Updating the prior belief to obtain our posterior belief is done via the the Bayes’ Theorem
We see that our posterior belief of event given the new evidence is proportional to () the likelihood of observing this particular evidence given the event multiplied by our prior belief in that particular event .
7.1 - Bayesian inference
Suppose we have coin and want to estimate the probability of heads () for it. The coin is Bernoulli distributed:
where is the outcome, 1 for heads and 0 for tails. Based on independent flips, we have the likelihood:
(the independent-trials assumption allows us to just substitute everything into ).
The idea of maximum likelihood will be to maximize this as the function of after given all of the data. This means that our estimator, , is a function of the observed data, and as such, is a random variable with its own distribution.
Defining the estimator
The only way to know for sure that our estimator is correctly defined is to check if the estimator is unbiased, namely, if
- Compute the log-likelihood of our given problem
- Based on this, compute its derivative
- Solve it to find the estimator
- Verify that this estimator is unbiased
- Compute the variance of the estimator
Because this problem is simple, we can solve for this in general noting that since or , the terms in the product of above are either , if or if . This means that we can write
with the corresponding log-likelihood defined as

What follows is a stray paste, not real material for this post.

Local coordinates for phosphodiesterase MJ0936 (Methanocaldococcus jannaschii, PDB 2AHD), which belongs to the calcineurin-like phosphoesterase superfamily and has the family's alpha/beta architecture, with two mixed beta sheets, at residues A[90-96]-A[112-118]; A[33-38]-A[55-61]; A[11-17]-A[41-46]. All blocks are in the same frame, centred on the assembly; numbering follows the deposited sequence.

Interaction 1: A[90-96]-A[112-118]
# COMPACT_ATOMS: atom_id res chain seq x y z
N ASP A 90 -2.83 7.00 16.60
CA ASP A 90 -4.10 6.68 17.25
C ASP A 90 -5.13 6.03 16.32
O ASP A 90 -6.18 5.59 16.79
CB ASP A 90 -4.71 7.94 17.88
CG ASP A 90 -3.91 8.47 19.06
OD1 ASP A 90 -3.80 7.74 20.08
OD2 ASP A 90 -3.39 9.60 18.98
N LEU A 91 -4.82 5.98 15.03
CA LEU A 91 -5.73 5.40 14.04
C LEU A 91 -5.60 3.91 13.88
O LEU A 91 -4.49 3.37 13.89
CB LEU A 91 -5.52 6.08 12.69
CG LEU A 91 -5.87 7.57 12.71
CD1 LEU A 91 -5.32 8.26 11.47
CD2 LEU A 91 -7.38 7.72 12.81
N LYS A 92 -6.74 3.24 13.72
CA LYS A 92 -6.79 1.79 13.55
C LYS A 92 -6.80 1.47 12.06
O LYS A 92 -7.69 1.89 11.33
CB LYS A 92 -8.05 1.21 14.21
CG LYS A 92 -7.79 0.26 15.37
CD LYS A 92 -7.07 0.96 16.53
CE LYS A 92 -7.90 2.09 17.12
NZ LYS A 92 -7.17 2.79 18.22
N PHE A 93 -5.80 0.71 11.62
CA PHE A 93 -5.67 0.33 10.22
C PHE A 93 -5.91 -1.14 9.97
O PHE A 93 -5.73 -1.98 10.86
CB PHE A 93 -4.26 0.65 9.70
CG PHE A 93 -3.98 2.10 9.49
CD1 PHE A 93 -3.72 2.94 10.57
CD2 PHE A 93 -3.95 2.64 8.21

Taking the derivative of this gives:
and solving this leads to
This is our estimator for . To check if this estimator is biased, we compute its expectation:
by linearity of the expectation and where
This means that the esimator is unbiased. This is good news. We almost always want our estimators to be unbiased. Similarly,
and by the independence assumption,
So, the variance of the estimator, is the following:
Note that the in the denominator means that the variance asymptotically goes to zero as increases, leading to a better estimate of the underlying . Unfortunately, this formula for the variance is practically useless because we have to know to compute it and is the parameter we are trying to estimate in the first place! But, looking at , we can immediately notice that if , then there is no estimator variance because the outcomes are guaranteed to be tails. Also, the maximum of this variance, for whatever , happens at . This is our worst case scenario and the only way to compensate is with more samples (i.e. larger ).
Full estimator density